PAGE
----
The Presbyterian Church (U.S.A.)’s highest court has reinstated a ‘not guilty’ verdict on charges that Presbyterian minister Jean Southard violated the PC(USA) constitution and her ordination vows by conducting a same-gender marriage ceremony in Massachusetts after that state legalized gay marriage in 2008.

In overturning a “guilty” verdict it said was mistakenly handed down by the Synod of the Northeast Permanent Judicial Commission on appeal of a “not guilty” verdict rendered earlier by Boston Presbytery’s PJC, the General Assembly Permanent Judicial Commission ruled Feb. 8 that state laws like Massachusetts’ do not trump PC(USA) law — which defines marriage as between a man and a woman (W-4.9001) and that the liturgies for marriages and same-gender unions should not be confused or misconstrued.

But the commission concluded that previous precedents and authoritative interpretations of the PC(USA) “involved relationships that did not constitute legal marriages as defined by the applicable civil law.”

Thus, the GAPJC said, its ruling hinged “on whether the Massachusetts law defining this relationship as a legal marriage changes the impact of the definitions in W-4.9001. This Commission holds that it does not.”

The GAPJC ruling continued: “While the PC(USA) is free to amend its definition of marriage, a change in state law does not amend the Book of Order. It is the responsibility of the church, following the processes provided in the Constitution for amendment, to define what the PC(USA) recognizes as a “Christian marriage.”

The facts behind the case are not in dispute. On March 1, 2008, Southard officiated at a marriage ceremony between Jennifer Irene Duhamel Sara Jane Herwig  at First Presbyterian Church of Waltham, Mass., where the two women were longtime active members. The ceremony was characterized as a “Christian marriage,” and was so recorded in the records of First Church-Waltham.  

Southard was found “not guilty” by Boston Presbyery’s PJC in August 2009. The synod PJC overturned that ruling on June 25, 2010 and remanded the case back to the Boston PJC to determine Southard’s level of punishment.

“This was an error,” the GAPJC said. “When an appellate permanent judicial commission reverses a not guilty finding, it must remand the case for a new trial, rather than imposing its own guilty verdict.”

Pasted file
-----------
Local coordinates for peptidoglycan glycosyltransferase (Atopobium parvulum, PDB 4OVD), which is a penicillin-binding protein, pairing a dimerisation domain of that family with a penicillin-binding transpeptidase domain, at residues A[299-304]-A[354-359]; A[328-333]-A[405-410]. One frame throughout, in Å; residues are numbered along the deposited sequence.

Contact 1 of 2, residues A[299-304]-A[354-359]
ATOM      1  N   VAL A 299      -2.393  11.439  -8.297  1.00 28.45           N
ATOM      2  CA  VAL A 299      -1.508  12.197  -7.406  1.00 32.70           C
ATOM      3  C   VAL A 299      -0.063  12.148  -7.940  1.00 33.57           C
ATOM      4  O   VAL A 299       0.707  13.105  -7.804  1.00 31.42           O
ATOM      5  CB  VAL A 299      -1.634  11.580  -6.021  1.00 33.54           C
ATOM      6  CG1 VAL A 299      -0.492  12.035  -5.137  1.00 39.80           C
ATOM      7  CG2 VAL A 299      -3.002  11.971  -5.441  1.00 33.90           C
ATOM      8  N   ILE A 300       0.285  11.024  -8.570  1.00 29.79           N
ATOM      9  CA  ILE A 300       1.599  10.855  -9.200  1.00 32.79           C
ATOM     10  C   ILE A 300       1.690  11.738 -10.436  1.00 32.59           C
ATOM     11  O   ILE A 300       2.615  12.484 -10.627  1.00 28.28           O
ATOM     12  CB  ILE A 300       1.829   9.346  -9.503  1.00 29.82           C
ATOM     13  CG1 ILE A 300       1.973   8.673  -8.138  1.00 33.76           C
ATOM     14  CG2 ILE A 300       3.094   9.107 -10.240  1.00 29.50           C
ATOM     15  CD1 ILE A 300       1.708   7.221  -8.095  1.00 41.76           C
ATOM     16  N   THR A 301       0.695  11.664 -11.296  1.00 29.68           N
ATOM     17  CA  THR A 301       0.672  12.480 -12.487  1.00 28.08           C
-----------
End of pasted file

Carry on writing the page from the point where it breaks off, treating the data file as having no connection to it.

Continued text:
The high court intimated that its decision may have been different if the ceremony Southard conducted had occurred before the court ruled on Spahr vs. Redwoods Presbytery a month later.

In that case, the Rev. Jane Spahr was found not to have conducted same-sex marriages because, but PC(USA) constitutional definition marriages are between a man and woman.

In that case, the GAPJC clarified and the commission in the Southard decision “reiterates that officers of the PC(USA) who are authorized to perform marriages, when performing a ceremony for a same-gender couple, shall not state, imply, or represent that the same-gender ceremony is an ecclesiastical marriage ceremony as defined by PC(USA) polity, whether or not the civil jurisdiction allows same-gender civil marriages.”

The commission concluded, however that until the Spahr decision, prior authoritative interpretations lacked mandatory language.

“Southard conducted this ceremony two months prior to Spahr, the PJC stated. “… Spahr cannot be applied retroactively to the facts of this case. Therefore, Southard did not violate the Book of Order or her ordination vows by erring in her constitutional interpretation. She did not commit an offense because the applicable authoritative interpretation (Spahr) had not yet been promulgated.”